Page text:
Syllamo Training Camp 2012- Non-Solo Days

When we last spoke, Ryan had arrived at the cabin to break Ozark solitude. We watched Gold Rush and mused over how shows on TLC (a.k.a. the LEARNING channel) used to actually be educational and not just a reality TV wolf in “educational” sheep’s clothing.

Unfortunately, rained moved in Friday morning. We slept in a little, I found a yoga video on Youtube to follow, and we finally made our way out to ride forest roads in the afternoon. Not long into our ride, we started half-wheeling each other on climbs. As tired as I was from the 4 hours of rock fights the day before, our ride soon devolved into full-blown singlespeed hill-climbing fights. 2.5 hours later, we coasted back in to trailhead parking lot- exhausted, cold, and covered in gravel road mud/sand. Short, sweet, and to the point.

Friday night, Kenny showed up. Saturday, he rode singlespeed with us (his first time to ditch gears at Syllamo), and generally kicked ass and looked like he’d been singlespeeding all his life.

(P.S. Yes, Kenny wears a full-face helmet. He broke his face pretty bad once, and he’s trying to avoid a repeat performance.)

The cold weather froze a lot of the springs that normally keep some sections of trail damp. That, combined with the dry air and sunshine, made for perfect riding conditions.

Ryan, who was beaten up from both the previous day’s climbing and his general downtick in recent training volume, went back to the cabin after 3 hours while Kenny and I continued on for two more.

Somewhere in the last two hours, I noticed that I was occasionally bottoming out my front rim on sharp trail spots. I’d been experimenting with lower pressures on an Ardent 2.4, and figured I’d just gone too low when I’d let a little air out earlier. Turns out, I was running 7psi (as measured by the Topeak digital pressure gauge). I hadn’t been bumping the rim immediately after the prior air-letting, so I attribute the somewhat sudden squishiness to a sealed-over puncture.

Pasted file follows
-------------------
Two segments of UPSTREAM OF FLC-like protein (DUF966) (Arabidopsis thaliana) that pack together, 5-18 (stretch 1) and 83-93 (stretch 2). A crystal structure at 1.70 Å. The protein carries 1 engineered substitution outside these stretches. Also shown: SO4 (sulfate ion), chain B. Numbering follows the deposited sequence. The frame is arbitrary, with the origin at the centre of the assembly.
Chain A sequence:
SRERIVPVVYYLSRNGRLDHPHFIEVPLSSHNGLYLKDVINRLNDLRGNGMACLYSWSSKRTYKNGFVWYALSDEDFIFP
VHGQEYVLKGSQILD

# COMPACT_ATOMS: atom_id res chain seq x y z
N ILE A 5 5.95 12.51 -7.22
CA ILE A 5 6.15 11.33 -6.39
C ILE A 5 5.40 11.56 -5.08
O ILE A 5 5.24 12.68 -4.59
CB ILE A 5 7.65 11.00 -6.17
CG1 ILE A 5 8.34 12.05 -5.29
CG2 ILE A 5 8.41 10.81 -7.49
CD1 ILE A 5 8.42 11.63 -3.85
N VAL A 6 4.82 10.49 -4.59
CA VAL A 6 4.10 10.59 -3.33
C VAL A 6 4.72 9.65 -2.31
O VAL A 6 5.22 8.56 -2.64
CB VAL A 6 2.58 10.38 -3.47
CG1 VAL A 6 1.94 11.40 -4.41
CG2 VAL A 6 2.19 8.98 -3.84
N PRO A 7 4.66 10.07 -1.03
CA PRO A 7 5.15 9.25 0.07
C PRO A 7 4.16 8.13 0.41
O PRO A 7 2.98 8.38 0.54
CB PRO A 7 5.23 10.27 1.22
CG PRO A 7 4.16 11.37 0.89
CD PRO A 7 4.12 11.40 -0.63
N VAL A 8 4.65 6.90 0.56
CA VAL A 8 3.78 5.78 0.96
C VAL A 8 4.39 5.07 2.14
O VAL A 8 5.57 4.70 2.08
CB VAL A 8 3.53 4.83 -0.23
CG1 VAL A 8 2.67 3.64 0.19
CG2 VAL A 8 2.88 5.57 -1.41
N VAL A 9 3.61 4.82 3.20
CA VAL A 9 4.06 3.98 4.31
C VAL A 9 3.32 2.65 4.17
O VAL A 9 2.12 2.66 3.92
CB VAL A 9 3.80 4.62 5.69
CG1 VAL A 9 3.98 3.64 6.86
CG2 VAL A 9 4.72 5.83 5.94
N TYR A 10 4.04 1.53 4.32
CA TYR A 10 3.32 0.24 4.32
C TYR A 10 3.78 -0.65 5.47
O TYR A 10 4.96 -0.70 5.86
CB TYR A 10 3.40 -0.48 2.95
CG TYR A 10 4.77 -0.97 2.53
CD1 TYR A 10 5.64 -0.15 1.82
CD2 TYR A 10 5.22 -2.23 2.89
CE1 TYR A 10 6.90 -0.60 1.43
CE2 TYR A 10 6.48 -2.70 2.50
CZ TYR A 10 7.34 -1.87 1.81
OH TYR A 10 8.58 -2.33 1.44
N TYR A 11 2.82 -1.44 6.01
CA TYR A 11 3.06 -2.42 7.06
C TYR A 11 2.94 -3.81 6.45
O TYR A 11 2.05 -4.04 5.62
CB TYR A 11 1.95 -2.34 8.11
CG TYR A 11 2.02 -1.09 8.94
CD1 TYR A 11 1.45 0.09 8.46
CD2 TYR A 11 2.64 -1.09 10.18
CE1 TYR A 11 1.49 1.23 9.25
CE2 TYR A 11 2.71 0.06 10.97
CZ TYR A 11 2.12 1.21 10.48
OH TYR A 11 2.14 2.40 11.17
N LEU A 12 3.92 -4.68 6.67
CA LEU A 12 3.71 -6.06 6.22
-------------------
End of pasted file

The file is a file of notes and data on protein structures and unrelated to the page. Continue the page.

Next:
Also in the last two hours, I started to get what I call “stage race legs.” It’s the phenomenon that occurs when you should be getting more tired, but instead, you start feeling more like a Honey Badger. It makes you feel like a sponge for training.

Dinner from Tommy’s Famous pizza (best restaurant in Mountain View) was even more delicious than usual.

Sunday morning, I found the extra brain-rotting reality TV show about Bam Maragera getting married. As obnoxious as Bam Margera and MTV are, I can’t help but relate to some of the shenanigans.

I digress.

After breakfast, Kenny and I went out for another couple of hours on the Green and Orange trails (Ryan was still feeling some back tightness, so he stayed home). I figured out that 14psi is the perfect tire pressure for an Ardent 2.4. I also realized that I’m not as slow descending on a rigid fork as I’d originally thought I was. My legs felt destroyed, so up every climb, I thought about the Breck Epic, and realized that under the layers of pain left over from 4 days of riding, my legs were stronger than ever.

Five days in Arkansas won’t be nearly as gnarly as 6 days in the Rockies.
(shameless plea/side note- the entry fee/camping fee/food fee of the Breck Epic will be slightly upwards of $1500. If you feel as though you’d be entertained by my Colorado shenanigans, feel free to send a few bucks my way on Paypal)

Riding with friends is equally as entertaining as riding solo.

Training camp 2012 was a smashing success, and I rolled back home to Memphis feeling both tired and awesome. After a little recovery time, training ramps back up for the lead-in to Southern Cross, which seems to have appeared suddenly on the race horizon in the past couple of days. Time to lay off the beer and cookies and start getting serious. Or something.



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